McLarnin vs. Ross, Foster vs. New York

Damon Runyon

Wilkes-Barre Times Leader/May 31, 1935

New York, May 31. Old Pop Foster and Jimmy McLarnin have taken about $128,000 out of New York City in just exactly a year.

None the less, Pop was pretty hot at everybody around here for 48 hours following the third McLarnin-Ross fight.

He was bawling out the Boxing Commission, the judges of the fight, Referee Jack Dempsey, and the big town in general. He said there is no justice here for McLarnin, though he would have to admit there is plenty of money.

He wound up by directing his ire at the promoter of the fight, Mike Jacobs, because Dempsey was in there as the third man, though a promoter has no more to with selecting the referee and the judges than General Hugh Johnson.

As a matter of fact, a promoter rarely knows the referee and the judges of a bout before the spectators themselves, though Jacobs would have been delighted if he could have capitalized in advance on the presence of Dempsey in the ring. But Pop Foster can be excused to some extent because the old gentleman is so wrapped up in Jimmy that he can see only Jim’s side of any argument—his James can do no wrong. The irascible Pop’s temper had cooled by the time he got around to collecting his money, he was not so drastic in his declamations, and he was duly apologetic to Promoter Jacobs.

No Excuse for Pop

There are excuses for Pop, we say, but there can be no excuses for the conduct of another gentleman interested in the promotion of boxing who took occasion to shoot off his mouth at the ringside Tuesday night, condemning the promoting club for the decision, when this gentleman knows better than anybody else that the club has nothing to say about the officials and could not influence a decision one way or another, even if it so desired.

(No, the gentleman wasn’t Mr. James J. Johnston. The Old Boy Bandit was busy gathering names of celebrities at the ringside for this very writer, but as he usually is accused of all malfeasances in fistiana, it is only fair to absolve him herein.)

The gentleman perhaps regretted his foolish cracks as soon as he made them, because we give him credit for intelligence, enough to know that he was dead wrong, and was also being extremely petty. But the incident shows you that Pop Foster is not the only one who lost his head Tuesday night.

Crowd Well Handled

Never was there a better conducted boxing show in the City of New York.

Most of the credit should go to the New York Police Department.

Police Commissioner Lewis J. Valentine had plenty of his men inside and outside the Polo Grounds, and the spectators commented in complimentary terms on the prompt and orderly manner in which the crowd was handled. There was none of the confusion that often attends a big fight crowd, save at one entrance where a gateman erred in admitting the ringside seat holders into the stands, instead of sending them to the main ringside gate, but the police speedily straightened this out.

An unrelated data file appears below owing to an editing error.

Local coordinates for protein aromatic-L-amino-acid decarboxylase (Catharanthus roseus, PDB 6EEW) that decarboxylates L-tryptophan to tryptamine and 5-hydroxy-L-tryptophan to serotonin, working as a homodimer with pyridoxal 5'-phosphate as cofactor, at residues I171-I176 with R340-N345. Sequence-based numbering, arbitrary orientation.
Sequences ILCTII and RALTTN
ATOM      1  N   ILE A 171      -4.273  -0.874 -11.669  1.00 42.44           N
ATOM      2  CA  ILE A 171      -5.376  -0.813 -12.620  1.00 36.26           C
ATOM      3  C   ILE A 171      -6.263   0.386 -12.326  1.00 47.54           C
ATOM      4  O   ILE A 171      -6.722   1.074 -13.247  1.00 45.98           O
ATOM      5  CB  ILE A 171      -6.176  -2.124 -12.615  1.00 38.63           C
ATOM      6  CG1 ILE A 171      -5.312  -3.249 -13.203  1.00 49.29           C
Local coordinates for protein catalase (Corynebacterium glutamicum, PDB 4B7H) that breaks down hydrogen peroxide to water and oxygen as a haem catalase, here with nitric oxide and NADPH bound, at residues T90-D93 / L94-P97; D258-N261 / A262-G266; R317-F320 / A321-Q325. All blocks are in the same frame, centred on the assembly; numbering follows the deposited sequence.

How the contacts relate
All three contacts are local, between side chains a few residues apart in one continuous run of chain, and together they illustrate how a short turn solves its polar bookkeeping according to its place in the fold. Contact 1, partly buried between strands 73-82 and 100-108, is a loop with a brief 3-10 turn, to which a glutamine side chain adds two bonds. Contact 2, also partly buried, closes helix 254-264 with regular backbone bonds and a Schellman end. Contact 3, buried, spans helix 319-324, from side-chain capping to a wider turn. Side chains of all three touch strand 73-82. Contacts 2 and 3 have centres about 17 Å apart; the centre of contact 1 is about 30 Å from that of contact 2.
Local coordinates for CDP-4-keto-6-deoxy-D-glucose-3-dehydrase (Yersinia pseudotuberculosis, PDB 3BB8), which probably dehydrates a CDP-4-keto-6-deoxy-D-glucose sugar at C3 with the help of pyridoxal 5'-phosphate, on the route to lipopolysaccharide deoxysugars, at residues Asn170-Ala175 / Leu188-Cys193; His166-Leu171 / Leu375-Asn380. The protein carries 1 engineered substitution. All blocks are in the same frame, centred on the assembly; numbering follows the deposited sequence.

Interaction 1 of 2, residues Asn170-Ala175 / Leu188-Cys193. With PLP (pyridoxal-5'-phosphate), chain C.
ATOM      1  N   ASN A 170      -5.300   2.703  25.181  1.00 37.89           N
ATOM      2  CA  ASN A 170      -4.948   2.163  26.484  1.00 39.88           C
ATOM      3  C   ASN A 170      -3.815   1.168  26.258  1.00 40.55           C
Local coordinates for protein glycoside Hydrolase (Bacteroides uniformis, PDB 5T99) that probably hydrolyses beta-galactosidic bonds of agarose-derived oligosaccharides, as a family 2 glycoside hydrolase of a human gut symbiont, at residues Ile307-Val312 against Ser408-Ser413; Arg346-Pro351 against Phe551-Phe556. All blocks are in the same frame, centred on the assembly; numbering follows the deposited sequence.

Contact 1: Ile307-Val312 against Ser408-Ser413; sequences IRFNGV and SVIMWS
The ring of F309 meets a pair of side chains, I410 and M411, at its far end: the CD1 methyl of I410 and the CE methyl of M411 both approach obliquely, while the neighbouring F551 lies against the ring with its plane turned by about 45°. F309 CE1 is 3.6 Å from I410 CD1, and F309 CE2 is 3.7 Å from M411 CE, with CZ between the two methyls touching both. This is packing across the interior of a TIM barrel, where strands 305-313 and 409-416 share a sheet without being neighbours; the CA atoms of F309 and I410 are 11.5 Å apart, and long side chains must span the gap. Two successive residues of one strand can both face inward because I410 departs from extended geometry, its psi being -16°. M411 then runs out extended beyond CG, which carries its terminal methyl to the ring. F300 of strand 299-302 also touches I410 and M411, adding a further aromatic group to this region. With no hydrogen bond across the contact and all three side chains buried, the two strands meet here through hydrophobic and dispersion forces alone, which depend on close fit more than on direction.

The crowd fooled Promoter Jacobs by not using the speedway entrances as liberally as usual, the new subways making the Eighth Avenue gates more convenient, but in general, through the co-operation of the police, the arrangements were as near perfect as is possible.

5,800 Ringside Sold

The fight did not draw quite up to expectations, but $141,000 gross is not to be sneezed at when you consider that this was the third time around for McLarnin and Ross right here in New York.

Promoter Jacobs sold 5,800 ringside seats at $10 per seat. The falling off was in the cheaper seats. This indicates that the boys who have always bought the highest priced seats are still able to buy them, but the lads who used to purchase the $1 and $2 perches no longer have those bobs.

The trouble with a McLarnin-Ross fight from the spectator’s standpoint is that not enough happens.

They give an exhibition that must be a delight to the lover of the fistic science—they feint and countermand, and make each other miss and do all those things that come under the heading of The Manly Art of Self Defense.

Honest Performers

They are both superb craftsmen, both dead game, both thoroughly honest performers.

But they do not knock each other down or knock each other out, and so only the discerning few appreciate their skill, for what the pugilistic proletariat wants, if anybody drives up and asks you, is plenty of blood and thunder inside those ropes, and not mere art.

Jack Britton and Ted-Kid Lewis, welterweight champions of another era, fought twenty odd tunes, and hated each other with increasing violence with every fight, and nearly every fight was a corker from the standpoint of science, but as in the case of McLarnin and Ross, not enough happened.

It is quite probable that McLarnin and Ross will fight a fourth time, though not in New York. It is a great fight for any crowd that hasn’t seen it, and it is conceivable that something may eventually happen. Even in the Britton-Lewis matter, Britton finally scored a knockout over the Englishman.

But as it now takes Pop Foster about a year to fully cool out and decide on Jimmy’s next step, the thing for Ross to do is to attempt his old poundage of 135 pounds and give game little Tony Canzoneri a chance to demonstrate himself the real lightweight champion in fact as well as in name.

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